Déjà vu Spanish Style

Timecrimes (Los Cronocrímenes)

on November 20, 2008 by Cathleen Rountree

This Spanish, sci-fi thriller is thematically linked to the archetypal time-travel puzzles and predicaments found in Primer and Back to the Future. The writer/director/co-star Nacho Vigalondo, who scored an Oscar nom in 2004 for his short 7:35 in the Morning, seems well on his way to further accolades with Timecrimes, his first feature. Vigalondo obviously knows his literary and film histories and references them widely. Here’s a little Guillermo del Toro, there’s a dash of Frankenstein and The Creature From the Black Lagoon, with a shaker of Frankenheimer’s Seconds, all simmered in a stew of Philip K. Dick. Bridging many genres, Timecrimes will score high among sci-fi, horror and thriller fans, as well as the arthouse set.

The opening finds an ostensibly happily married couple moving into their stylish new country home. Inside, Héctor (Karra Elejalde) receives an unnerving phone call from a mysteriously non-verbal heavy-breather. He then settles into a lawn chair outside for a little bird watching through his binoculars, but the “bird” spotted in the forest turns out to be an enticing young woman disrobing. After a few kisses, Héctor’s wife Clara (Candela Fernández) drives off to buy groceries in town.

Héctor’s curiosity gets the better of him and he wanders off in the direction of the young woman. By the time he reaches her, she appears to be dead. Out of nowhere a knife thrusts into his arm and he turns to see a terrifying man in an overcoat, his head bandaged, looking not unlike Lynch’s Elephant Man. Running for his life, the villain is hot on his heels, when Héctor comes across a vacant building. Inside he meets a mad scientist and his newest invention…a Time Machine.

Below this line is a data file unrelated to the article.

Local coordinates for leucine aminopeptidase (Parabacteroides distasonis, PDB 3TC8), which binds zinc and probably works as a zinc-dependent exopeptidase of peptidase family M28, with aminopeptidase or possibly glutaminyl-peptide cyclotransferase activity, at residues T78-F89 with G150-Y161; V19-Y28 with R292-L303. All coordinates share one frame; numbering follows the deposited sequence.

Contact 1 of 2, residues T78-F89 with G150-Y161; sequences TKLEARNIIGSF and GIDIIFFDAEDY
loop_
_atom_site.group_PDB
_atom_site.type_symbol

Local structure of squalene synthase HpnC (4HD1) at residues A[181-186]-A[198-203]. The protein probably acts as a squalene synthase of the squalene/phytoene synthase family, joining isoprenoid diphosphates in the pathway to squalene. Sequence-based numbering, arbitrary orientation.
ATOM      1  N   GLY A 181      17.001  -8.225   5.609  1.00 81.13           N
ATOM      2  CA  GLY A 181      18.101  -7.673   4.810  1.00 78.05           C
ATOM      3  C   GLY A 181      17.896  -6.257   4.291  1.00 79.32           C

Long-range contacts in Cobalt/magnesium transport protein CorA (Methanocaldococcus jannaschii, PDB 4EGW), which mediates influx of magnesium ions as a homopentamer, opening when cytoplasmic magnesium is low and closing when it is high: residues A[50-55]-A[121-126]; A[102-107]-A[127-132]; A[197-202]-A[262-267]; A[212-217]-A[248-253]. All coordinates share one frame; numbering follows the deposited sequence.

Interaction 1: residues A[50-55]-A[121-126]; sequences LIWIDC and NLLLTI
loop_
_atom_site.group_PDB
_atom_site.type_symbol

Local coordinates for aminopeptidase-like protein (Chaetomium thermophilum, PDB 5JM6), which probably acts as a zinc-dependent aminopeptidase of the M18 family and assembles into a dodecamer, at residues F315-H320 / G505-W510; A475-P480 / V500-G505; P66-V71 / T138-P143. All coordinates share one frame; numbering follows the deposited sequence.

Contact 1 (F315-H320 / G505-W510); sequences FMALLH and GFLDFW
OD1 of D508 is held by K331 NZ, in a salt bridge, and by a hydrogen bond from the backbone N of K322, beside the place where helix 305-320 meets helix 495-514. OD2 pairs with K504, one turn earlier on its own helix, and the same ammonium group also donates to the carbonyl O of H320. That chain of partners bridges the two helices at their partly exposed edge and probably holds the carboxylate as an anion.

The contraption returns him to that same morning and place from whence he started. Héctor observes his mistakes and tries to correct them. We know he shouldn’t be fooling around with altering the past, but try telling him that, especially after he meets his first doppelganger. As the admittedly far-fetched plot turns in on itself (a few times) Héctor begins to make some sense of his bizarre—and very freaky—situation. But can one change one’s fate, or merely fall deeper into its grip? This subtextual (not to mention existential) apprehension lifts Timecrimes up a few notches from mere horror to philosophical quest.

The production values of this surprising feature debut belie its modest budget and zilch special effects. Vigalondo’s droll humor and intelligence salvage a premise that could easily have turned into a parody, but instead, augments the genre with both originality and new views on old themes.

Alert! Reportedly United Artists purchased rights for an American remake and recruited Timothy J. Sexton ( Children of Men ) to pen the adaptation. Steven Zaillian (who won an Oscar for his screenplay for Schindler's List ) will produce; and it is rumored that David Cronenberg ( A History of Violence, Eastern Promises ) is on the shortlist as director. Until the English language remake reaches theatres, Timecrimes is featured as part of Magnet Pictures (the genre arm of Magnolia) “Six Shooter Film Series,” along with Let the Right One In and Hal Haberman’s Special.

Could be good, but definitely check out the original.

Distributor: Magnet Pictures
Cast: Karra Elejalde, Barbara Goenaga, Nacho Vigalondo, Candela Fernandez.
Director/Screenwriter: Nacho Vigalondo
Producers: Esteban Ibarretxe, Javier Ibarretxe and Eduardo Carneros
Genre: Sci-Fi Thriller; Spanish-language, subtitled
Rating: R for nudity and language.
Running time: 89 min.
Release date : December 5 NY/LA

Tags: Karra Elejalde, Barbara Goenaga, Nacho Vigalondo, Candela Fernandez, Esteban Ibarretxe, Javier Ibarretxe, Eduardo Carneros, Spanish-Language, Magnet Pictures

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